Despite wanting Clive's initial input, Fangoria still wanted the writer-director team of Tony and I to actually make the movie. Consequently, having approved Clive's story as a brief pitch, they commissioned me to prepare a treatment based on it. I did so. They liked it. Yet again, we were ready to go. Yet again, we were stopped.

I don't even know what happened this time. More legal and financial nonsense. When the dust settled, Clive was yet again off the project. And so were Fangoria. Trans-Atlantic were going to make the picture themselves and hired producer Larry Mortorff to supervise it. Once again, they asked Tony to direct. Once again, they asked me to write. Once again, I spoke to Clive about his feelings regarding m involvement. Once again, I got his blessing. And once again, Tony and I set to work.

Except that we discovered that one stage of that work was already done; Larry Mortorff and Larry Kuppin (the head of Trans-Atlantic) had 'rediscovered' the outline I'd prepared of the story Tony and I had invented several months before. What were we working on a new story for? That was the picture they wanted to make.

And - eventually - that was the picture that was made. Almost. But the story of the seven drafts and two directors that that particular version of Hell On Earth then went through is a story for another time.

Is there a moral to this long examination of the hellish path some movies have to take on their way to celluloid life? I don't think so. Unless you're one of those naïve souls who, lost in the romance of the auteur theory, believes films are made when some boy-genius wakes from an inspirational sleep, grabs his camera and a few weeks later delivers a masterpiece to the waiting world. Only in the movies, my friend. Life ain't that simple.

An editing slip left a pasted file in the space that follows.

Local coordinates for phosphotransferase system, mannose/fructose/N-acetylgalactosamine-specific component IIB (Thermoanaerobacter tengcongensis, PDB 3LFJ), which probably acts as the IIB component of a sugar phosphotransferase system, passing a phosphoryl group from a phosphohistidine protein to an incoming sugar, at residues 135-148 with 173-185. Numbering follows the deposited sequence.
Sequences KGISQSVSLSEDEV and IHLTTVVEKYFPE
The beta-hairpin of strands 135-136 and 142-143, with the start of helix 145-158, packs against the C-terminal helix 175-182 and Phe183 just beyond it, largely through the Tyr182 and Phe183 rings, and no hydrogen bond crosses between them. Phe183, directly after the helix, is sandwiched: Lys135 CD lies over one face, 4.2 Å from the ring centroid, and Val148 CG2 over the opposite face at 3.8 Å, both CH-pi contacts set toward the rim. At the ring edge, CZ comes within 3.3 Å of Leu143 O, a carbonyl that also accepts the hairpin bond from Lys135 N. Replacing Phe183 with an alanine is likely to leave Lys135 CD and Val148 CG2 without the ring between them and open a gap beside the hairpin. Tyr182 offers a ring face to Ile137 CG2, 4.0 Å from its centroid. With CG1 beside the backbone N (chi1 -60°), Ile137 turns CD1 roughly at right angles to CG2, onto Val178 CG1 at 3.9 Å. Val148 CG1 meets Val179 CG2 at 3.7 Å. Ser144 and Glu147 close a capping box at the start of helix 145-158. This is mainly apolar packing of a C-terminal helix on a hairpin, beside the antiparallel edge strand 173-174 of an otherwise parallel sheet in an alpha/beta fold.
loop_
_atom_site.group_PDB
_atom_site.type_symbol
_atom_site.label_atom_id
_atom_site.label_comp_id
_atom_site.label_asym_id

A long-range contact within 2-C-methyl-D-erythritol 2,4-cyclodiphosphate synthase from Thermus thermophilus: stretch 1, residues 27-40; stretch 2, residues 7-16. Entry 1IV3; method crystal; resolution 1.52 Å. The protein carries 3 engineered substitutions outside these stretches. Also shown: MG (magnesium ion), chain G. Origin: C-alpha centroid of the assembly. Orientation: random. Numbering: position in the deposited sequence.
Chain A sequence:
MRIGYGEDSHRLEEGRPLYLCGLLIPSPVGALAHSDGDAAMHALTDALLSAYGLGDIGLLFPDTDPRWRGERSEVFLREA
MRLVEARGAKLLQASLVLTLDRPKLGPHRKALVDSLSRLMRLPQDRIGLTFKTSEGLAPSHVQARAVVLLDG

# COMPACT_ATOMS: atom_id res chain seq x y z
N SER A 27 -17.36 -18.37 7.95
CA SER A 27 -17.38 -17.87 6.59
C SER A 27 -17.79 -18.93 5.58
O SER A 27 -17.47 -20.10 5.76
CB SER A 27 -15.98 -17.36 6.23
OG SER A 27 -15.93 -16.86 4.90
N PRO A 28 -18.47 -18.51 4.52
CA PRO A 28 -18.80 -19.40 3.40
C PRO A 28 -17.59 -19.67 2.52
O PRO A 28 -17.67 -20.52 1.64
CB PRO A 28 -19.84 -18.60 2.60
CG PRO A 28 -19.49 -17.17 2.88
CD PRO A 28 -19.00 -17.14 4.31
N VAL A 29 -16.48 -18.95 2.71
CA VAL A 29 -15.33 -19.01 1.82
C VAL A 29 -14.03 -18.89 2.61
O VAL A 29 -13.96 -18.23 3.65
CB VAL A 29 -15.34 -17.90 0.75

© Peter Atkins 1993

POST-SCRIPT : The above was written back in 1993. Since then, not only has Hell On Earth come and gone, but so has the fourth movie in the series, Hellraiser: Bloodline. Tony Randel was fired by Trans-Atlantic during the development process of Hell On Earth and my screenplay was eventually filmed by Anthony Hickox, another ex-patriate Englishman. Miramax picked the film up for US distribution after filming was completed in North Carolina. At Miramax's invitation, Clive came back on board as executive producer while the movie was being edited. This new relationship led to Miramax actually producing the fourth movie on which, as with Hellbound, Clive and I beat out a story together and I then wrote the screenplay. Kevin Yagher directed that one but, as with Tony Randel before him, he was fired by the producers during post-production and Joe Chappelle was brought in to shoot additional scenes. I was offered the chance by Miramax to write these new sequences but other commitments meant I had to say no and the new scenes were written by Rand Ravich. The movie that finally resulted had its direction credited to Alan Smithee, a DGA-approved pseudonym. I received sole writing credit but, in retrospect, should probably have followed Kevin's example and taken refuge behind an invented name.